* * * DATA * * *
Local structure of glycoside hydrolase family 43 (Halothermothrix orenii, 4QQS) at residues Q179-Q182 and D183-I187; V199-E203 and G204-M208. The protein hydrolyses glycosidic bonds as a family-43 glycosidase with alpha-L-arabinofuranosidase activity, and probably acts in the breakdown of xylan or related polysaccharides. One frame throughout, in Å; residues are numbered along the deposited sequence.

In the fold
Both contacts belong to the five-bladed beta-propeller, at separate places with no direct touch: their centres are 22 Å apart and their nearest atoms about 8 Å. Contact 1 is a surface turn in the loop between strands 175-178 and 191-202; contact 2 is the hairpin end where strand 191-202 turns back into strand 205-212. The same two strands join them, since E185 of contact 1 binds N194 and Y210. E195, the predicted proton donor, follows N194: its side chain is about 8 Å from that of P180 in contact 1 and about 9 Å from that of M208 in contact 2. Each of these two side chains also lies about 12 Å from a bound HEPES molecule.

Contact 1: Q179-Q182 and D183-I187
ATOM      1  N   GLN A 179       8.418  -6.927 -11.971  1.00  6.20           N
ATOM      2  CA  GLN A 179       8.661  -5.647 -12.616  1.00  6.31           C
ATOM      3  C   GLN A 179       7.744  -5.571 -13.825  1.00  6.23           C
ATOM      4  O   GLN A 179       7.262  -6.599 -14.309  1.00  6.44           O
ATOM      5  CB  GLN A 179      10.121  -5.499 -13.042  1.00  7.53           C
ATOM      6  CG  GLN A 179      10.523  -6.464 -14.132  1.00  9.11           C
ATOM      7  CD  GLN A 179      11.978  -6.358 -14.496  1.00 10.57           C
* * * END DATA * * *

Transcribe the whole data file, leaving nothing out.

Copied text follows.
Local structure of glycoside hydrolase family 43 (Halothermothrix orenii, 4QQS) at residues Q179-Q182 and D183-I187; V199-E203 and G204-M208. The protein hydrolyses glycosidic bonds as a family-43 glycosidase with alpha-L-arabinofuranosidase activity, and probably acts in the breakdown of xylan or related polysaccharides. One frame throughout, in Å; residues are numbered along the deposited sequence.

In the fold
Both contacts belong to the five-bladed beta-propeller, at separate places with no direct touch: their centres are 22 Å apart and their nearest atoms about 8 Å. Contact 1 is a surface turn in the loop between strands 175-178 and 191-202; contact 2 is the hairpin end where strand 191-202 turns back into strand 205-212. The same two strands join them, since E185 of contact 1 binds N194 and Y210. E195, the predicted proton donor, follows N194: its side chain is about 8 Å from that of P180 in contact 1 and about 9 Å from that of M208 in contact 2. Each of these two side chains also lies about 12 Å from a bound HEPES molecule.

Contact 1: Q179-Q182 and D183-I187
ATOM      1  N   GLN A 179       8.418  -6.927 -11.971  1.00  6.20           N
ATOM      2  CA  GLN A 179       8.661  -5.647 -12.616  1.00  6.31           C
ATOM      3  C   GLN A 179       7.744  -5.571 -13.825  1.00  6.23           C
ATOM      4  O   GLN A 179       7.262  -6.599 -14.309  1.00  6.44           O
ATOM      5  CB  GLN A 179      10.121  -5.499 -13.042  1.00  7.53           C
ATOM      6  CG  GLN A 179      10.523  -6.464 -14.132  1.00  9.11           C
ATOM      7  CD  GLN A 179      11.978  -6.358 -14.496  1.00 10.57           C